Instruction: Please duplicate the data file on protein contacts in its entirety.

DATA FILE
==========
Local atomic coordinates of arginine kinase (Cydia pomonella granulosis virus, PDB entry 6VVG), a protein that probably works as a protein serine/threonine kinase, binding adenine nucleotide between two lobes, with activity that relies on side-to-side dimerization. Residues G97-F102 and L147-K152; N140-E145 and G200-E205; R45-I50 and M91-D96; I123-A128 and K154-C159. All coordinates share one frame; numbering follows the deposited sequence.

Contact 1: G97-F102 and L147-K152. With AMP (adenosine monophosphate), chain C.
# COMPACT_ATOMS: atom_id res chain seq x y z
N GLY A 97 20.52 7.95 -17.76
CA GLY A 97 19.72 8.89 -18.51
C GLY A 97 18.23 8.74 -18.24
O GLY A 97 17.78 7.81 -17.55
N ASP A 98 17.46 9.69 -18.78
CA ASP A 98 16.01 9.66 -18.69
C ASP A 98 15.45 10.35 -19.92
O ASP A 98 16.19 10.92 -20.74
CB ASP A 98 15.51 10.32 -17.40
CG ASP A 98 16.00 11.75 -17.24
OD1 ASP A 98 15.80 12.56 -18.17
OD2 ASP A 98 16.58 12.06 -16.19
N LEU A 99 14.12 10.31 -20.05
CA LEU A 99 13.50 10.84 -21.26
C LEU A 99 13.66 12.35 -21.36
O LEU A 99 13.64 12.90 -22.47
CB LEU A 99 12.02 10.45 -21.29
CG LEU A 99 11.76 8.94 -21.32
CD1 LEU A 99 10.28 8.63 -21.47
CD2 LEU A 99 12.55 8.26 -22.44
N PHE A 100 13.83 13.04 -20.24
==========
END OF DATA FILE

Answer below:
Local atomic coordinates of arginine kinase (Cydia pomonella granulosis virus, PDB entry 6VVG), a protein that probably works as a protein serine/threonine kinase, binding adenine nucleotide between two lobes, with activity that relies on side-to-side dimerization. Residues G97-F102 and L147-K152; N140-E145 and G200-E205; R45-I50 and M91-D96; I123-A128 and K154-C159. All coordinates share one frame; numbering follows the deposited sequence.

Contact 1: G97-F102 and L147-K152. With AMP (adenosine monophosphate), chain C.
# COMPACT_ATOMS: atom_id res chain seq x y z
N GLY A 97 20.52 7.95 -17.76
CA GLY A 97 19.72 8.89 -18.51
C GLY A 97 18.23 8.74 -18.24
O GLY A 97 17.78 7.81 -17.55
N ASP A 98 17.46 9.69 -18.78
CA ASP A 98 16.01 9.66 -18.69
C ASP A 98 15.45 10.35 -19.92
O ASP A 98 16.19 10.92 -20.74
CB ASP A 98 15.51 10.32 -17.40
CG ASP A 98 16.00 11.75 -17.24
OD1 ASP A 98 15.80 12.56 -18.17
OD2 ASP A 98 16.58 12.06 -16.19
N LEU A 99 14.12 10.31 -20.05
CA LEU A 99 13.50 10.84 -21.26
C LEU A 99 13.66 12.35 -21.36
O LEU A 99 13.64 12.90 -22.47
CB LEU A 99 12.02 10.45 -21.29
CG LEU A 99 11.76 8.94 -21.32
CD1 LEU A 99 10.28 8.63 -21.47
CD2 LEU A 99 12.55 8.26 -22.44
N PHE A 100 13.83 13.04 -20.24